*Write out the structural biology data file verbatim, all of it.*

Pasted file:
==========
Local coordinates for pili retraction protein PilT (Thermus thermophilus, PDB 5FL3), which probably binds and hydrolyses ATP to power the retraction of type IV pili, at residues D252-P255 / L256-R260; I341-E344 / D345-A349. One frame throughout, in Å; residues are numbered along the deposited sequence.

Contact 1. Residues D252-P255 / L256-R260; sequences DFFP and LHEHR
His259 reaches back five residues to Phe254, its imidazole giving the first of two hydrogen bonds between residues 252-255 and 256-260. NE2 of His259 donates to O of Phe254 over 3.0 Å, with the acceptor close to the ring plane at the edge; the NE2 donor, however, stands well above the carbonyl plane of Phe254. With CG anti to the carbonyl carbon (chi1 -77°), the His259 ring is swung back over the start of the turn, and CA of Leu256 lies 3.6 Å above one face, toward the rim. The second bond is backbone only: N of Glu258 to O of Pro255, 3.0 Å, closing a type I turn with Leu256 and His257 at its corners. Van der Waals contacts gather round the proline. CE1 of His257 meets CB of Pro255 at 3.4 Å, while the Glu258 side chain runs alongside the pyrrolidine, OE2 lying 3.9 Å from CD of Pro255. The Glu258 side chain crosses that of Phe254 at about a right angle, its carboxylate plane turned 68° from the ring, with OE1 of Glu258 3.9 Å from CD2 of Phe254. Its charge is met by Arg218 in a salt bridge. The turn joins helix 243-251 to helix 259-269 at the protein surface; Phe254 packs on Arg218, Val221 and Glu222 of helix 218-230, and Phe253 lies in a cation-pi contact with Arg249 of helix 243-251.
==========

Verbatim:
Local coordinates for pili retraction protein PilT (Thermus thermophilus, PDB 5FL3), which probably binds and hydrolyses ATP to power the retraction of type IV pili, at residues D252-P255 / L256-R260; I341-E344 / D345-A349. One frame throughout, in Å; residues are numbered along the deposited sequence.

Contact 1. Residues D252-P255 / L256-R260; sequences DFFP and LHEHR
His259 reaches back five residues to Phe254, its imidazole giving the first of two hydrogen bonds between residues 252-255 and 256-260. NE2 of His259 donates to O of Phe254 over 3.0 Å, with the acceptor close to the ring plane at the edge; the NE2 donor, however, stands well above the carbonyl plane of Phe254. With CG anti to the carbonyl carbon (chi1 -77°), the His259 ring is swung back over the start of the turn, and CA of Leu256 lies 3.6 Å above one face, toward the rim. The second bond is backbone only: N of Glu258 to O of Pro255, 3.0 Å, closing a type I turn with Leu256 and His257 at its corners. Van der Waals contacts gather round the proline. CE1 of His257 meets CB of Pro255 at 3.4 Å, while the Glu258 side chain runs alongside the pyrrolidine, OE2 lying 3.9 Å from CD of Pro255. The Glu258 side chain crosses that of Phe254 at about a right angle, its carboxylate plane turned 68° from the ring, with OE1 of Glu258 3.9 Å from CD2 of Phe254. Its charge is met by Arg218 in a salt bridge. The turn joins helix 243-251 to helix 259-269 at the protein surface; Phe254 packs on Arg218, Val221 and Glu222 of helix 218-230, and Phe253 lies in a cation-pi contact with Arg249 of helix 243-251.